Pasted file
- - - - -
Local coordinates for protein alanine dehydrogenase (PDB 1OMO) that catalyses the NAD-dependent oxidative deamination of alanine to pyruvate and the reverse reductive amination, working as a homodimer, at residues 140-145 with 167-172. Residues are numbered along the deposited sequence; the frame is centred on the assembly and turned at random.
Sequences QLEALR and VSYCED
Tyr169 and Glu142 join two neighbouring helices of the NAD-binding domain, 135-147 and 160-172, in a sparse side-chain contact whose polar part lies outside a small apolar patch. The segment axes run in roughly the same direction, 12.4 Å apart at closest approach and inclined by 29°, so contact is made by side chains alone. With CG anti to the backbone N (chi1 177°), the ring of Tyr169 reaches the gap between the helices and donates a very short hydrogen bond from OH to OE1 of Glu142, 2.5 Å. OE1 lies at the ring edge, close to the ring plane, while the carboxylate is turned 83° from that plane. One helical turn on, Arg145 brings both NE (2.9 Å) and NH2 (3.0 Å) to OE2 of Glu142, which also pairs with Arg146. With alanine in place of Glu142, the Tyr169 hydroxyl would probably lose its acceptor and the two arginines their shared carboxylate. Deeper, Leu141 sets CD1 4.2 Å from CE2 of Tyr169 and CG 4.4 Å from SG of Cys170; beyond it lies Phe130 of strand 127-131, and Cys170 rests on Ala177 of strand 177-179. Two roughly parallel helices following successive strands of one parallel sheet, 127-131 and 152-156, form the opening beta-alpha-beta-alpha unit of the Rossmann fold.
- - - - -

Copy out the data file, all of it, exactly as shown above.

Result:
Local coordinates for protein alanine dehydrogenase (PDB 1OMO) that catalyses the NAD-dependent oxidative deamination of alanine to pyruvate and the reverse reductive amination, working as a homodimer, at residues 140-145 with 167-172. Residues are numbered along the deposited sequence; the frame is centred on the assembly and turned at random.
Sequences QLEALR and VSYCED
Tyr169 and Glu142 join two neighbouring helices of the NAD-binding domain, 135-147 and 160-172, in a sparse side-chain contact whose polar part lies outside a small apolar patch. The segment axes run in roughly the same direction, 12.4 Å apart at closest approach and inclined by 29°, so contact is made by side chains alone. With CG anti to the backbone N (chi1 177°), the ring of Tyr169 reaches the gap between the helices and donates a very short hydrogen bond from OH to OE1 of Glu142, 2.5 Å. OE1 lies at the ring edge, close to the ring plane, while the carboxylate is turned 83° from that plane. One helical turn on, Arg145 brings both NE (2.9 Å) and NH2 (3.0 Å) to OE2 of Glu142, which also pairs with Arg146. With alanine in place of Glu142, the Tyr169 hydroxyl would probably lose its acceptor and the two arginines their shared carboxylate. Deeper, Leu141 sets CD1 4.2 Å from CE2 of Tyr169 and CG 4.4 Å from SG of Cys170; beyond it lies Phe130 of strand 127-131, and Cys170 rests on Ala177 of strand 177-179. Two roughly parallel helices following successive strands of one parallel sheet, 127-131 and 152-156, form the opening beta-alpha-beta-alpha unit of the Rossmann fold.